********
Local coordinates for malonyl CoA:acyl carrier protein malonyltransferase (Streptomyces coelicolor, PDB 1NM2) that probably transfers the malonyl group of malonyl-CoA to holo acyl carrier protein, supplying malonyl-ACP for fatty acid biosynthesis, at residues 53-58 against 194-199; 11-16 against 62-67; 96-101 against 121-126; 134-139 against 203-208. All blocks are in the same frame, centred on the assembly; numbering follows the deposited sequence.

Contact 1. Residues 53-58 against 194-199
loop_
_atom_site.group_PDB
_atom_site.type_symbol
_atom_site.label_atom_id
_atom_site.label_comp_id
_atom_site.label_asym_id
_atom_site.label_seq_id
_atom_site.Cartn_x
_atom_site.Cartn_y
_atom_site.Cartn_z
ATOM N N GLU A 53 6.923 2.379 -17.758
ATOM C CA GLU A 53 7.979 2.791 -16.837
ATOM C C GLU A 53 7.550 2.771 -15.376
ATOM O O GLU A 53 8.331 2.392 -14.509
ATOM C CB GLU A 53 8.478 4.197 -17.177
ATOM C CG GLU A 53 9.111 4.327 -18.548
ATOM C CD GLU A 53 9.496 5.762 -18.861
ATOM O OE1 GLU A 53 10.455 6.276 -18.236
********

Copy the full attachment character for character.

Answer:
Local coordinates for malonyl CoA:acyl carrier protein malonyltransferase (Streptomyces coelicolor, PDB 1NM2) that probably transfers the malonyl group of malonyl-CoA to holo acyl carrier protein, supplying malonyl-ACP for fatty acid biosynthesis, at residues 53-58 against 194-199; 11-16 against 62-67; 96-101 against 121-126; 134-139 against 203-208. All blocks are in the same frame, centred on the assembly; numbering follows the deposited sequence.

Contact 1. Residues 53-58 against 194-199
loop_
_atom_site.group_PDB
_atom_site.type_symbol
_atom_site.label_atom_id
_atom_site.label_comp_id
_atom_site.label_asym_id
_atom_site.label_seq_id
_atom_site.Cartn_x
_atom_site.Cartn_y
_atom_site.Cartn_z
ATOM N N GLU A 53 6.923 2.379 -17.758
ATOM C CA GLU A 53 7.979 2.791 -16.837
ATOM C C GLU A 53 7.550 2.771 -15.376
ATOM O O GLU A 53 8.331 2.392 -14.509
ATOM C CB GLU A 53 8.478 4.197 -17.177
ATOM C CG GLU A 53 9.111 4.327 -18.548
ATOM C CD GLU A 53 9.496 5.762 -18.861
ATOM O OE1 GLU A 53 10.455 6.276 -18.236